But the Lib Dems have even had the nerve to blame the Conservatives for the proposal, which was also signed off by Lib Dems such as Nick Clegg and Danny Alexander. In the recent Truro City Council by-election, they even distributed literature stating: “Stop the Tories Taxing our Pasties” (see photograph to right).

However in Westminster, senior Liberal Democrats are standing firm with the Chancellor of the Exchequer in support of the Pasty Tax.

On last week’s Question Time, Liberal Democrat minister Sarah Teather contradicted the likes of Andrew George, Stephen Gilbert and Dan Rogerson. She said:

“You can have a situation where a large business is able to sell hot food without paying VAT and yet the family-run chippy down the road is having to pay VAT and that’s not fair. So what we are trying to do here is to just make a level playing field … it is just a straightforward, simple matter of a level playing field."

She then went on to claim that the Pasty Tax was geared to hit large businesses on the High Street, such as TESCO and Greggs, who were undercutting smaller family businesses.

It was a clueless response. Here in Cornwall, we know the realit. The Pasty Tax will adversely affect numerous pasty producers and retailers, from larger firms such as Rowes and Barnecuts, to smaller firms such as Berryman’s, the Chough Bakery, Philp’s Bakery, Ann Muller's Pasties, and well as local butchers.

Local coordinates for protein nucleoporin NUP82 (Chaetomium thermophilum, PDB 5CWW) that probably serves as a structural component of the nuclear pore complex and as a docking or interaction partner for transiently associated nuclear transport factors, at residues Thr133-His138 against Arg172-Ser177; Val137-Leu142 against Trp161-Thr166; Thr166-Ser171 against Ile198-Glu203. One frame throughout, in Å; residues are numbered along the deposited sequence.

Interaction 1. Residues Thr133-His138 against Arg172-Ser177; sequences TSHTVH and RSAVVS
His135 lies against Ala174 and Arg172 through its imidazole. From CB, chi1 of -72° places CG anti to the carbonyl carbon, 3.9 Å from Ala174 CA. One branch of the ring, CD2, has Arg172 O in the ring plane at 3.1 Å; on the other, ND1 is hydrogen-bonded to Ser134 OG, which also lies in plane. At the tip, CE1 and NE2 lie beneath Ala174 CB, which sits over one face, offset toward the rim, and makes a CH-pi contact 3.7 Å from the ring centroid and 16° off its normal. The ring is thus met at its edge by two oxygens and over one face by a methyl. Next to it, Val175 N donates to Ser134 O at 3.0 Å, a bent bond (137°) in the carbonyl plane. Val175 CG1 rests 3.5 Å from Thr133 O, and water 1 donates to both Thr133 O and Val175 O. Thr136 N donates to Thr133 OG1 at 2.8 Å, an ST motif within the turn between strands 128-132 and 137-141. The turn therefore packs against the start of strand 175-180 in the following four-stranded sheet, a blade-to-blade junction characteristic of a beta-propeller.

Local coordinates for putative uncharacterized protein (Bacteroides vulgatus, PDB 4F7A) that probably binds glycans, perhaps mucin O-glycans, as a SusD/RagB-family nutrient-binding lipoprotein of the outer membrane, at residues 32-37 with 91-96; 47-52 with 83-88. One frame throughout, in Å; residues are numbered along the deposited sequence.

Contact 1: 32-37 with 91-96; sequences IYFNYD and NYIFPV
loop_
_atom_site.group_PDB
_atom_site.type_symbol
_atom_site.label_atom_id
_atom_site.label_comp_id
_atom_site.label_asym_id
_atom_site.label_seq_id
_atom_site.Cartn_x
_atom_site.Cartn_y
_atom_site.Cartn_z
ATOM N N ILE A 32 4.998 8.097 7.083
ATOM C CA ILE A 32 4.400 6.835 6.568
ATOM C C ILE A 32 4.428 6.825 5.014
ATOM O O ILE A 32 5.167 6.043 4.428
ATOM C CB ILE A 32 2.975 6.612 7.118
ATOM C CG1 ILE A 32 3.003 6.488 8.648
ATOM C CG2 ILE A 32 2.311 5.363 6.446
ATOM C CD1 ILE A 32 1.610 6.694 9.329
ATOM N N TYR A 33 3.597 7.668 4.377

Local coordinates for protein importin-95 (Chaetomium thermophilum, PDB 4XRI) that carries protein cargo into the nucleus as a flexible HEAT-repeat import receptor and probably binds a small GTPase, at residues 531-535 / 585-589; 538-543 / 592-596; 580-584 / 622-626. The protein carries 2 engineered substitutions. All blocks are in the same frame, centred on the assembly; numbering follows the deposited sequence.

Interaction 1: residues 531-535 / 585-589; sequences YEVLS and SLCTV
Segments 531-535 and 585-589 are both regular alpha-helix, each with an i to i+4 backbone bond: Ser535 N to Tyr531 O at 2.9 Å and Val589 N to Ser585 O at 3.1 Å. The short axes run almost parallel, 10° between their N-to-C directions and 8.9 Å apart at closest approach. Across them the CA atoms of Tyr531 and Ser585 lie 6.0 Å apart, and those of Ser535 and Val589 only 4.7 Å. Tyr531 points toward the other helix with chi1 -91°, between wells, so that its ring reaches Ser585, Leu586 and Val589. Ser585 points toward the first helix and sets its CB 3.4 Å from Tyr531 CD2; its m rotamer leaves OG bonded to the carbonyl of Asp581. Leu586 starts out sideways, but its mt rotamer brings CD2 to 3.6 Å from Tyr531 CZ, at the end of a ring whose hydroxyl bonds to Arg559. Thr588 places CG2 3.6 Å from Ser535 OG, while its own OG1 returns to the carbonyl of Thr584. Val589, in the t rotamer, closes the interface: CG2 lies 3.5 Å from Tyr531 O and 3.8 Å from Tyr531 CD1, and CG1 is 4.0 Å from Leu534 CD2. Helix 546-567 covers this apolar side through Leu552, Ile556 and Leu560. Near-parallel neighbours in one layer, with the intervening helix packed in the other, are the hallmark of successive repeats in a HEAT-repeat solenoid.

Incinerator latest

Further information about the decision of the Appeal Court on the proposed incinerator has been released.

The people of St Dennis have been refused an automatic leave to further challenge the decision to the Supreme Court. I understand that the objectors will have until 27th April to make an independent approach to the Supreme Court.

The final decision also rules out the possibility of an injuction to stop the planning consent from being implemented.

Sunday, 1 April 2012

Cornwall Council rules out development at Ruthvoes and Quoit

I have welcomed the announcement from Cornwall Council that it has ruled out the development of stand-alone “eco-standard communities,” including one at Ruthvoes and Quoit Farms - part of which falls in my division.

The Ruthvoes and Quoit Farms proposal was one of a number of proposed“eco-standard communities” that had been added into the recent Core Strategy consultation by planning officers.

There was uproar within communities across Cornwall at such imappropriate and unsustainable growth. Elected councillors were also extremely angry that the proposed sites had been added into the consultation paperwork after the councillors had commented and they were not informed of this fact. They were allowed no option to object to their inclusion within the consultation.

At the last Full Meeting of Cornwall Council (27th March) Mark Kaczmarek (the Cabinet Member with responsibility for Planning) included the following statement within his report to councillors concerning the Core Strategy.

“These papers also included, in error, sites that had been submitted to the Council as potential ‘eco settlements’ which had not been considered by the authority. I understand these caused concern and as such I do not intend to take these forward further as part of the Core Strategy.”

I have also written to Mr Kaczmarek requesting him to send letters to all residents within the affected areas confirming that no stand-alone ‘eco-communities’ will ever be considered in such areas.